Table of Contents

HK J Paediatr (New Series)
Vol 2. No. 1, 1997

HK J Paediatr (New Series) 1997;2:85

Proceedings of Scientific Meeting

Neonatal Care: Can It be Less Costly?

NK Ho


HK J Paediatr (new series) 1997;2:81-97

Chinese Paediatric Forum
Department of Paediatrics, The University of Hong Kong
November 15-17, 1996

The cost of neonatal care, in particular intensive care, can be enormous. Most problems in neonatal care come from premature infants. The smaller the baby is or the lower the gestational age, the longer the hospitalization and the higher the expenditures will be. This will have a significant impact on the national resource utilization.

Physicians can help to reduce the costs of neonatal care. They should consider a lower limit, below which no resuscitation should be done for small newborns. Some criteria may be required for withholding and withdrawal of treatment.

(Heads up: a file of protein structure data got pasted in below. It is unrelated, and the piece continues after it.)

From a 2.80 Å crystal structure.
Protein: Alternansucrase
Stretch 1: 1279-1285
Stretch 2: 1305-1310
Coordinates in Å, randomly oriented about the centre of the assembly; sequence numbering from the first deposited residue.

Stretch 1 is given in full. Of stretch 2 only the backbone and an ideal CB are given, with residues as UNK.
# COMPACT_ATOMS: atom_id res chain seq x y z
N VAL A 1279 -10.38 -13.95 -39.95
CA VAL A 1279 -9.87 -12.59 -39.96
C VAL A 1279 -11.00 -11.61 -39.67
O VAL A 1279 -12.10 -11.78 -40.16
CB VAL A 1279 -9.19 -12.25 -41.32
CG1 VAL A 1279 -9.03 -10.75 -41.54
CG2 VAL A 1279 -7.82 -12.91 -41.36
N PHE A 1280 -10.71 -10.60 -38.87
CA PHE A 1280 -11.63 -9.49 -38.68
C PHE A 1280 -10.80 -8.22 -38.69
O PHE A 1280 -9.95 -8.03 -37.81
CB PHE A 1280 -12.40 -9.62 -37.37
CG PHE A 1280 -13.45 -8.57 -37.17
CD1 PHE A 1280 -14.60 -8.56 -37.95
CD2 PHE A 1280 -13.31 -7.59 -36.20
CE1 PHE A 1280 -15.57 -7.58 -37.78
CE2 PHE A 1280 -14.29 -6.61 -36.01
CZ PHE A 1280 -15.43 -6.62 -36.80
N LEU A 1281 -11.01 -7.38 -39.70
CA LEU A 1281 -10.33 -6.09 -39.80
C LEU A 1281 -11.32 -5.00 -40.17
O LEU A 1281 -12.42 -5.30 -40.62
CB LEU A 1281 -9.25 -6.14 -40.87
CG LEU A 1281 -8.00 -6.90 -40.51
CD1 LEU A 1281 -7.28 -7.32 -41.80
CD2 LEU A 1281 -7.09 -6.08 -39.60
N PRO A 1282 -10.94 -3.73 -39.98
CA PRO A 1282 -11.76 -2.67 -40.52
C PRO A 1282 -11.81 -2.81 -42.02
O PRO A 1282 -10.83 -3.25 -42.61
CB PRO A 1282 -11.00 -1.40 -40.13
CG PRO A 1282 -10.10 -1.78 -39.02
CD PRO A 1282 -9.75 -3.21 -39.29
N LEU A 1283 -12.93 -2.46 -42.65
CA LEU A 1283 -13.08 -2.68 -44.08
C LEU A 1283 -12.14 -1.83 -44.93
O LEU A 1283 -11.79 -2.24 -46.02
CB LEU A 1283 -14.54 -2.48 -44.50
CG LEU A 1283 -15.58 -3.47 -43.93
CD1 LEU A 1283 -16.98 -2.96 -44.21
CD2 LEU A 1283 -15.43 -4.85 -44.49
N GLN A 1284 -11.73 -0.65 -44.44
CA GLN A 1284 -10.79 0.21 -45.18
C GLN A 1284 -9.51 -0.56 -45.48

Medical and technological advances have helped to keep the small infants alive. Nevertheless, associated problems still occur. Medical technology unfortunately does not always produce more efficient operations and often adds to existing systems rather than replacing them. Physicians are always tempted to use newer technologies where available. Sadly, doctors may forego their acquired experience when a new machine arrives. They have to relearn new skills. Not all the new and expensive ventilatory equipment is superior. Simple assisted ventilatory procedures, such as nasal continuous positive airway pressure, continue to be useful. Many unnecessary investigations have been ordered. Physicians should be well informed about the costs of medications. Expensive drugs, the effect of which is only marginally better than that of the cheaper ones, should be reconsidered. Povidone iodine, magnesium sulphate, enteral indomethacin and even bovine lung extract surfactants are preferred to silver nitrate, tolazoline, intravenous indomethacin, and other biological and synthetic exogenous surfactants. Antenatal care can help prevent the expense of the neonatal intensive care unit after deliveries and the lifetime expense of poor health, including poor neurodevelopmental outcome, that accompanies a premature baby. Prevention of premature births should be the primary goal in neonatal management. Antenatal corticosteroid is a cheaper way of reducing the mortality and the frequency of respiratory distress, and is feasible in developing countries. Regionalization of neonatal care pools the resources cost effectively. Transfer of high-risk pregnant mothers, or transfer in utero, to the regional centres should be encouraged; however, a trend of deregionalization has been observed recently. Nosocomial neonatal infections account for a huge expenditure on antibiotics. Hand-washing and aseptic methods should be strictly observed. Recently, a programme for early discharge of high-risk infants from the neonatal intensive care unit has been introduced; this has led to a decrease in hospital charge without causing excessive morbidity. Also, is there a role for neonatal nurse practitioners in developing countries?

 
 

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